Divorce is rarely an easy decision, and it often has a considerable emotional impact on those involved. Even if the breakup is amicable, there are a number of logistical issues that need to be addressed. Specifically: who gets what? These issues can be fairly complicated, especially for couples who have been married for many years and who have younger children and/or a lot of shared assets.
That’s where spousal support and property division come in. These two important aspects of divorce law vary from state to state (and, in some cases, from county to county). Let’s talk about how spousal support and property division work in the state of Maryland.
What are spousal support and property division?
Both spousal support and property division are part of the Maryland Family Law Code. They serve two distinct purposes:
Spousal support,also known as alimony, is financial assistance that one spouse pays to the other after a divorce. In Maryland, it’s typically awarded for a limited period of time (usually three to five years). However, if the court determines that the spouse seeking support can’t become self-supporting, or if a certain amount of money is needed to maintain that spouse’s standard of living, then they may award it for longer (or permanently).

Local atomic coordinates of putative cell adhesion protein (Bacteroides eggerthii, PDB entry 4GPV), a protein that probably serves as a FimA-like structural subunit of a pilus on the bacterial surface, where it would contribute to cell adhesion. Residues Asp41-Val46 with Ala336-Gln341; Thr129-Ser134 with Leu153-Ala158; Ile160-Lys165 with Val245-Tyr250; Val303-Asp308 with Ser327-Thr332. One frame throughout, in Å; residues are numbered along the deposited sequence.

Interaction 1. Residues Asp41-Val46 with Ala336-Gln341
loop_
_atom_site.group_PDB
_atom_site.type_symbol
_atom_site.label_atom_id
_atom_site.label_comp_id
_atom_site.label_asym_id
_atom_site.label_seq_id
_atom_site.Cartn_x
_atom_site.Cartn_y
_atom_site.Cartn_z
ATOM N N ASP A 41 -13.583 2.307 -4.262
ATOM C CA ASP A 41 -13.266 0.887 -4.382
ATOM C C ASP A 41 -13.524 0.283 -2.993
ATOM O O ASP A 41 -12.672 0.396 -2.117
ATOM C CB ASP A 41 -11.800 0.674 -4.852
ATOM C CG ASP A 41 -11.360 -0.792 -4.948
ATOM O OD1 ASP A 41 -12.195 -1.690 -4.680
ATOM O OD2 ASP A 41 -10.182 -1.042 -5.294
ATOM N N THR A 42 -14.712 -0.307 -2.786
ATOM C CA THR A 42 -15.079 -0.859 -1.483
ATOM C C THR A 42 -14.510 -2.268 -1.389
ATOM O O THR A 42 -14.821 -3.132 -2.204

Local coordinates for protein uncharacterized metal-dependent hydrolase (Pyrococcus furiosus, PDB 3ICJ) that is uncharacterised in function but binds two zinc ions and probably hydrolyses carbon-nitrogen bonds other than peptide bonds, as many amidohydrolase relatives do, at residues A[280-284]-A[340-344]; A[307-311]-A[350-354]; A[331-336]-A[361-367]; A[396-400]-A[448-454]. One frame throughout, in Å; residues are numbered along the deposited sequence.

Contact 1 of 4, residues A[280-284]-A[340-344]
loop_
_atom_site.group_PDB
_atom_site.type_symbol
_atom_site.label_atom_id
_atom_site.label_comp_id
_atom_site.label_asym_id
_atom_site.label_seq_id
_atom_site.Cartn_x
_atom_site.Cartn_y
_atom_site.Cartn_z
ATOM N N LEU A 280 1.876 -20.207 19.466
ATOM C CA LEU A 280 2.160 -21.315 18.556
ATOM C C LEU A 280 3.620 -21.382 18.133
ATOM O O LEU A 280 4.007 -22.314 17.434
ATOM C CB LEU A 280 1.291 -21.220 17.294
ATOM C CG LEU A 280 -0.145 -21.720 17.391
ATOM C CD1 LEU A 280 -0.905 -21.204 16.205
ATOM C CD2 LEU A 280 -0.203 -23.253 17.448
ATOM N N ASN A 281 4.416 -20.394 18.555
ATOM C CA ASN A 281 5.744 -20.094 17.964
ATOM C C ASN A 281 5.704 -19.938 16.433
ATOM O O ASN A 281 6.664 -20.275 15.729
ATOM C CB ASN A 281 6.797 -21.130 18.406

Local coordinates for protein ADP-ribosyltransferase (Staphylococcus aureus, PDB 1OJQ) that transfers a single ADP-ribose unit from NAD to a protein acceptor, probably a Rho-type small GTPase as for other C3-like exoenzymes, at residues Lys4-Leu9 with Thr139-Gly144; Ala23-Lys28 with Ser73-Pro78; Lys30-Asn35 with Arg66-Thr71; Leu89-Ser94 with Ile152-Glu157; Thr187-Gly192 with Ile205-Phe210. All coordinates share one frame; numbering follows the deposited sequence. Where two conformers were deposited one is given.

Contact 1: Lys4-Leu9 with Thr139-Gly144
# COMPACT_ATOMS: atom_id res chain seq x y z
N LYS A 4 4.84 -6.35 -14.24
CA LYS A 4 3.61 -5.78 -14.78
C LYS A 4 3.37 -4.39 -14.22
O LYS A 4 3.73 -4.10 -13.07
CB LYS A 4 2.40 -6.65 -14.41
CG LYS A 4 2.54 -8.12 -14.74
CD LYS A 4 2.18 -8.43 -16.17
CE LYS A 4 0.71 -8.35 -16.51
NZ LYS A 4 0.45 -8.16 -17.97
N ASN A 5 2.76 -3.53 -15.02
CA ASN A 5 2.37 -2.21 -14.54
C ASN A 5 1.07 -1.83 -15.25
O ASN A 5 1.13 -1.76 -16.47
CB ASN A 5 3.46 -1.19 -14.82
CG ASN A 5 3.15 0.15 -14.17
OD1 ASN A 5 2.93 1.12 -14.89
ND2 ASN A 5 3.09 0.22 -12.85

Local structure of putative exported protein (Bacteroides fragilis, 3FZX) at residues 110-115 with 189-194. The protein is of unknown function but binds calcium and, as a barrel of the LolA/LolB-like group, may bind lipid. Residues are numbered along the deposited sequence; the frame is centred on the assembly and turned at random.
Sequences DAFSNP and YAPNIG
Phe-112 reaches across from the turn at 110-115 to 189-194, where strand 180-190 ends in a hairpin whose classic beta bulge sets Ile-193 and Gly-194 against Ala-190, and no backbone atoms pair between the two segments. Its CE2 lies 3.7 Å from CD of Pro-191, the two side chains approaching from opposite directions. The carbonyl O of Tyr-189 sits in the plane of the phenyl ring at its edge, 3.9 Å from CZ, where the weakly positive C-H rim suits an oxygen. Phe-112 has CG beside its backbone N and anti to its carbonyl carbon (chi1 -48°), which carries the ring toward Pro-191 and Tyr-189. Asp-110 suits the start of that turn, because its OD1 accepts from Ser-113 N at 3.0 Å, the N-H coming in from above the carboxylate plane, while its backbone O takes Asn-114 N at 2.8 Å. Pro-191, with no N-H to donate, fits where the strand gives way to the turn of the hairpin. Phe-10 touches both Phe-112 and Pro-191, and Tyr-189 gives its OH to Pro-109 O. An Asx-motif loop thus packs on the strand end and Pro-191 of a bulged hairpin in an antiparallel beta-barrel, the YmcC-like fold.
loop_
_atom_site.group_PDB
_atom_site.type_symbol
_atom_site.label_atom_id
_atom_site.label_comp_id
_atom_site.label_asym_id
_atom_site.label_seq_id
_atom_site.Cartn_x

Property division is the process of dividing all of the assets and debts that the divorcing couple has accumulated during their marriage. Maryland is what is called an equitable distribution state, which means that the court will divide the couple’s property in a way that is fair to both spouses.
How do you determine what is fair?
There are several different factors involved in deciding what’s fair with regard to spousal support and property division. They include:
- The length of the marriage
- Individual income and assets
- The needs of any dependent children
- Specific contributions by either spouse to the marriage
- Earning capacity and the ability for each spouse to become self-supporting
One thing to note is that, under Maryland divorce law, all property acquired during the marriage is considered shared – even if only one spouse paid for it. (There are exceptions to this rule, however, including gifts or inheritances.) The court’s job is to divide the property in a way that they deem is fair to both people.
Are there other factors that determine spousal support and property division?
Yes. The court may take other circumstances into consideration, such as the health of both people and if there was misconduct on someone’s part that contributed to the breakdown of the marriage.
If I’m considering divorce, what is my next step?
Divorce is a complex issue with many legal components. If you’re considering divorce and you’re unsure of how it will impact you financially, your best move is to contact an experienced attorney. Not only can they walk you through the process and explain all of your options, but they will also work hard to ensure that you receive the compensation you deserve.